Location, location, location

Where are you from? A seemingly innocent staple of small talk. However, you’d be surprised how often my response ‘the East-Midlands’ garners reactions of puzzlement, confusion, or in some cases, amusement.

This is a personal experience of the North-South divide, (which from this writer’s experience is a chasm down which the Midlands disappear) but it is an issue that continues to fill column inches, produce government research  and provoke passionate debate.

But what note, if any, should we take of this mythical line across the country?

As a young researcher starting a career and life in London I found it difficult to adapt to the environs of the capital and its particular pace and rhythms. I vowed never to lose sight that London and the South-East offered a very different experience of the UK than found elsewhere. However as the years have passed, I have turned into that very London-centric animal I so wanted to avoid, which whilst in itself is no bad thing, inherently colours the way I view the world.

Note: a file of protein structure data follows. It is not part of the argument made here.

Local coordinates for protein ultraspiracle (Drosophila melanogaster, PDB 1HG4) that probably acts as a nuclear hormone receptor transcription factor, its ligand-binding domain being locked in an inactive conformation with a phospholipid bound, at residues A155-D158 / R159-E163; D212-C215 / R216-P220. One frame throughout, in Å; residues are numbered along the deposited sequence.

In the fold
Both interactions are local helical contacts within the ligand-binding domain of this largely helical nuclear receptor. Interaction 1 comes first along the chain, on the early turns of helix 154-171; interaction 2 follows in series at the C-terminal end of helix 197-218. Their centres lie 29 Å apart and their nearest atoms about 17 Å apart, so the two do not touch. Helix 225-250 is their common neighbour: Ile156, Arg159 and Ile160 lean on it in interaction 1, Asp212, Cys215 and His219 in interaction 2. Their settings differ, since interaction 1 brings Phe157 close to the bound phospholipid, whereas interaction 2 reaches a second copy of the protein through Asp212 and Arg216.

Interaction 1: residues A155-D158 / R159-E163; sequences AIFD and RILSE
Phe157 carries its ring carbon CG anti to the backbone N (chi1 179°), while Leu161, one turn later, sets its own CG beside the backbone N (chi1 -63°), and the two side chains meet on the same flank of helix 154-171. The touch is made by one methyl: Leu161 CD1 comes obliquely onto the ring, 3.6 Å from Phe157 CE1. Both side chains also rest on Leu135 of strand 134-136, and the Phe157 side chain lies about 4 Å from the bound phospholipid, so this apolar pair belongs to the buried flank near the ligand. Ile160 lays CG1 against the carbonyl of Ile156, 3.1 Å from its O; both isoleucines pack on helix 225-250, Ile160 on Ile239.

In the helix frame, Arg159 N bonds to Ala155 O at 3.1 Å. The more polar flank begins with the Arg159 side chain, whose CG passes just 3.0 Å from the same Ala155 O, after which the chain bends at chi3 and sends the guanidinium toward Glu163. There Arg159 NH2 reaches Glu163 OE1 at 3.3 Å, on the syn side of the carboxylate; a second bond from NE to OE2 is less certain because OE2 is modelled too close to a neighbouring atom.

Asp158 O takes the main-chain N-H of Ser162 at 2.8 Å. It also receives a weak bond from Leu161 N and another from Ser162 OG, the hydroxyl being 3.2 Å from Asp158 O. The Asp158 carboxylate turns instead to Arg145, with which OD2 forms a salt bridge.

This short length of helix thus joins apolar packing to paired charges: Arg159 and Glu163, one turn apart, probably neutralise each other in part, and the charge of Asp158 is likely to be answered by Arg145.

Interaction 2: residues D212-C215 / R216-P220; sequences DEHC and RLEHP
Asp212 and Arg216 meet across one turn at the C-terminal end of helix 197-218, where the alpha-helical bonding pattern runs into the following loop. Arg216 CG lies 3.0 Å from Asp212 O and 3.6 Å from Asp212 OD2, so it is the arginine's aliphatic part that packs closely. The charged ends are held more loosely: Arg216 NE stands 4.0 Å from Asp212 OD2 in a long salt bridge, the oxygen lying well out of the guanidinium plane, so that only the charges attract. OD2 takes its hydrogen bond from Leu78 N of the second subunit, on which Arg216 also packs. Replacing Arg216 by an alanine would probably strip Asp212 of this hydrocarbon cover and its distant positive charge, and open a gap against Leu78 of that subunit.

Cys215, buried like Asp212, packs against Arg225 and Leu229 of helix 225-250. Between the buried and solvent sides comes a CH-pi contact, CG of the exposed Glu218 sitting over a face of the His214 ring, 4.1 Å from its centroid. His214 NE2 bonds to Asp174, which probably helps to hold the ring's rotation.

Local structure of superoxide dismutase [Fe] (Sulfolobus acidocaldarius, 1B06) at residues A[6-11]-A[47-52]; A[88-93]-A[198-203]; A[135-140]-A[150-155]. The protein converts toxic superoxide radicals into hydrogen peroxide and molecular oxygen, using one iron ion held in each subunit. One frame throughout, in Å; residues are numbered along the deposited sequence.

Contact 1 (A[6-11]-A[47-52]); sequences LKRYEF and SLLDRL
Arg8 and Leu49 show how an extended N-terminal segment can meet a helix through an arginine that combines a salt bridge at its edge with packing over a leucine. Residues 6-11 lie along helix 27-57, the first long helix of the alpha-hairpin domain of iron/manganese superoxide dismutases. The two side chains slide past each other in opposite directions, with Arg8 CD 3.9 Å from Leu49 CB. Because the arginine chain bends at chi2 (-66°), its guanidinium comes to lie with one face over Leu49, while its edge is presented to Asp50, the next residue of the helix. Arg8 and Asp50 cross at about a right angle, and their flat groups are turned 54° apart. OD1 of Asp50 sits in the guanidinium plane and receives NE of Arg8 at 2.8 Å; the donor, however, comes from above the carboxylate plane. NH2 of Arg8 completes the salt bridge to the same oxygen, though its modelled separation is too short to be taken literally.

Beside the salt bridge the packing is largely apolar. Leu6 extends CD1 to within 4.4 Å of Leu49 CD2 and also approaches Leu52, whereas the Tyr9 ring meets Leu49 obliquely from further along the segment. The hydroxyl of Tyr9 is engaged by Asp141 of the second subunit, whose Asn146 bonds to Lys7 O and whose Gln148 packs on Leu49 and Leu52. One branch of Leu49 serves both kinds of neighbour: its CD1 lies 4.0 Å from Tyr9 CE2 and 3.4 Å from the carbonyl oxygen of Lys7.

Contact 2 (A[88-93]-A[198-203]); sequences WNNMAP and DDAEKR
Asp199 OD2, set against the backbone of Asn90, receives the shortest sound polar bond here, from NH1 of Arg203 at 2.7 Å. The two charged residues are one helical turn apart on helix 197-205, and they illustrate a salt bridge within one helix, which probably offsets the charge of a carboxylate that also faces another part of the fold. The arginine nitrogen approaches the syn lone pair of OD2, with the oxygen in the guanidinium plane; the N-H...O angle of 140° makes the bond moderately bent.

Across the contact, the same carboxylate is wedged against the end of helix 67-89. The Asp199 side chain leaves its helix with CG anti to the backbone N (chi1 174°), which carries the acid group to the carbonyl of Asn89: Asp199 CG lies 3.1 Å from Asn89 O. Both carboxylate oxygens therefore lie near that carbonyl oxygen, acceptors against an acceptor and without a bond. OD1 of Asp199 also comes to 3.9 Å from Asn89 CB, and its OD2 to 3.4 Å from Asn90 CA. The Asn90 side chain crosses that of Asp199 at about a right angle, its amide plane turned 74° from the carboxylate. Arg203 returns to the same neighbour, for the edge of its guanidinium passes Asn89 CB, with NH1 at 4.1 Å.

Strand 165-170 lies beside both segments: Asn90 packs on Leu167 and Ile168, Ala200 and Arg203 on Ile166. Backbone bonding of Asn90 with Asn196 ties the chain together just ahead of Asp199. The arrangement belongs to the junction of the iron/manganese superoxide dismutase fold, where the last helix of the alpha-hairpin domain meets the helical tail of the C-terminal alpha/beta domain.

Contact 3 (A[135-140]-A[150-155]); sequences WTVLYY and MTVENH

A researcher’s inquisitive mindset helps guard against personal views and experiences influencing the way we work, but nevertheless it can be all too easy to make assumptions in both the design and analysis of research that can mean missing out on valuable insights.

Along with many other interrelated factors, the environment in which consumers live and work of course has a significant impact on how they might react to, use or feel about new products, brands or concepts. This might simply be because the latest trend that isn’t quite relevant in a certain part of the country, or a more fundamental issue of logistics. For example, in a recent project we found the reaction and comprehension of an airline’s new propositions met with sharply contrasting receptions in Manchester and London due to the vastly different range of airports and routes available. This may seem painfully obvious, but is crucial to the successful development of the propositions – and more fundamentally – to inform the research design.

Therefore, whilst it is relatively straightforward to be sensitive to differences (cultural or otherwise) when looking at markets internationally, it is something that can easily be forgotten by clients and researchers when thinking about the various regions of the UK. This can mean missing out on better understanding of consumers and possible opportunities in the market.

Try telling a Liverpudlian and a Mancunian they are the same and it’s likely their reaction will give you enough proof that it is a mistake to assume that what works in one part of the UK will do so elsewhere!